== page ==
Tag Archives: tim okamura

Nature Vs. Nurture opens Nov. 4 featuring Illustration Alums & Faculty

Bonnie Gloris (Parsons Illustration ’06) sent us the following email and information about a show opening this week and her own awesome accomplishments!  She writes:

I thought you would like to hear about a very interesting exhibition I’m curating that opens next week at Broadway Gallery NYC. The show includes several Parsons Illustration Department alumni and faculty members, including myself.  I thought you’d also like to hear that as a result of this curatorial project, Broadway Gallery NYC has hired me full-time as their Gallery Manager and also as the Art Director of their publication “NY Arts Magazine”.

Nature Vs. Nurture collects images that depict the tension between opposing forces, one wild and one domestic, that characterize the human psyche.

Nature Vs. Nurture
Broadway Gallery
473 Broadway, 7th Floor, NYC, NY 10013
November 1st – 15th, 2010
Opening Reception: Thursday, November 4th, 6:00 – 8:00 PM

All of the info can also be found here:

Parsons Illustration Alums George Bates (who is also faculty), Niina Cochran, Nathan Pickett, and Bonnie herself are all featuring in the show along with other wonderful illustrators including Parsons Illustration faculty members Jordin Isip, Chang Park, and Tim Okamura.

Congrats to Bonnie on her new role at the gallery, and to everyone else on their inclusion in this exciting show.

Broadway Gallery NYC
473 Broadway, 7th floor, New York, NY 10013
T: 212.274.8993 F: 212.226.3400

Tim Okamura’s “Women in White/Bushwick Walls”

If you’re in the Edmonton (Alberta, Canada) area, make sure you drop by Adjunct Faculty member Tim Okamura’s show of work:

Up through Saturday, July 19th, 2008

The Women in White/Bushwick Walls series was inspired by a desire to investigate the symbolism of the color of white in several different contexts, while at the same time creating a connection to the “urban collage” that has manifested itself on the walls of the buildings in my neighborhood of Bushwick, Brooklyn.

While focusing on the walls that were at one time white, “blank canvases”, I observed a fasinating build-up of signage, new and torn posters, random felt marker “tags”, stenciled street art, and more refined graffiti pieces that together formed a complex motif of cultural iconography.  Tempered by peeling paint, rust stains, and decay, this motif served as the basis for my approach to creating “backgrounds” that interact with the subjects of the paintings in a very direct way, the fragments of political and pop culture references interwoven with warning signs, and spray-painted stencils.  Graffiti-lettered words contain moral precepts which effuse hopefulness or cynicism – sometimes both – while in some cases bringing attention to the psycological relationships between the women themselves.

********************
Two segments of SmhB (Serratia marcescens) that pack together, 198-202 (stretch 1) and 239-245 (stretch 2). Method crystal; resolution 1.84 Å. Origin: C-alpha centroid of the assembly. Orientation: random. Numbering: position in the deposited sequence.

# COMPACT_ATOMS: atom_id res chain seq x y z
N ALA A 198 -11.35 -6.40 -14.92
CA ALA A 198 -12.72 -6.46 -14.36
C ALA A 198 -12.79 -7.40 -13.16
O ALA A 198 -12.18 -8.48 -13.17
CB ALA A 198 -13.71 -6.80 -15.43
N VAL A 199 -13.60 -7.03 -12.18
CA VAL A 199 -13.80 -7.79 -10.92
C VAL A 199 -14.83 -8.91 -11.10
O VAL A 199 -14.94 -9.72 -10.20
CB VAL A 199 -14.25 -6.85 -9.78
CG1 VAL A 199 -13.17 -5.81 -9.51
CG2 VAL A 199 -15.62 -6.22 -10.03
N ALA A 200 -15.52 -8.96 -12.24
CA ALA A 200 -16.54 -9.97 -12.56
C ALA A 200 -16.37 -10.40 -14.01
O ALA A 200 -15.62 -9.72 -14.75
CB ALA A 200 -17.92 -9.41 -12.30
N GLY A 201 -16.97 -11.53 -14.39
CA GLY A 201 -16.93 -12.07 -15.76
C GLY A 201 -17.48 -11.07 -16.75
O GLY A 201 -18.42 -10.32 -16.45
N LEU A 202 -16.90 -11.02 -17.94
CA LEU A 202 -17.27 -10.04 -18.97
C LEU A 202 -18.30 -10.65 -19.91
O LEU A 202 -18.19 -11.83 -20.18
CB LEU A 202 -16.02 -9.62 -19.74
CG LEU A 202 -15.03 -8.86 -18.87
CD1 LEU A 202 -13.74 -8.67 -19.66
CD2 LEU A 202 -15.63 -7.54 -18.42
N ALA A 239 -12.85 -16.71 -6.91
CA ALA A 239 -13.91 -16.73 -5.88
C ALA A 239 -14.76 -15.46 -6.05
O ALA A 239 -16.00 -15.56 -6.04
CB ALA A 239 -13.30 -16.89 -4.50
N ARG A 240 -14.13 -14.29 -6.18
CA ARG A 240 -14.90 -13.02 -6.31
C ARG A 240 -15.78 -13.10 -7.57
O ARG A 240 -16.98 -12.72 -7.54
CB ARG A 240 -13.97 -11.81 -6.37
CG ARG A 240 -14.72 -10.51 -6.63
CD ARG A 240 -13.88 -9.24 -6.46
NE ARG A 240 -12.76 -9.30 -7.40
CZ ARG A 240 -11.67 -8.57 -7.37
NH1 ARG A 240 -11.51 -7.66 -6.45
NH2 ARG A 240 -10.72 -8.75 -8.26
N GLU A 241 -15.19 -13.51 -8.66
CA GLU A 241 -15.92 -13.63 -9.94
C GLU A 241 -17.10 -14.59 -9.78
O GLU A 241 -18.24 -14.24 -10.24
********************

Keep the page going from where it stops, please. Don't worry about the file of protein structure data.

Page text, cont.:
All of the women in these paintings are clad in white, or mostly white, with the intention of examining popular connotations of this color such as purity, innocence, virginity, and virtue – qualities often traditionally ascribe to women as being positive attributes – as well as the lesser known meanings such as while as s symbol of mourning (particularily in Asian cultures).  This in turn led to a scrutiny of many “white” phrases including “white wash”, “white wedding”, and “white lie”, many of which ending up becoming words on “signs” that were collaged onto canvas and eventually covered with layers of paint.

As the significance of “Women in White” changed in context with each subject and contemplation continued of the implications of attributing specific meaning to color, I considered on important argument of basic color theory: white itself in techinically not a color, but a reflection of all colors.

Douglas Udell Gallery
10332 – 124 STREET
Edmonton, Alberta, Canada
T5N 1R2

Congrats, Tim!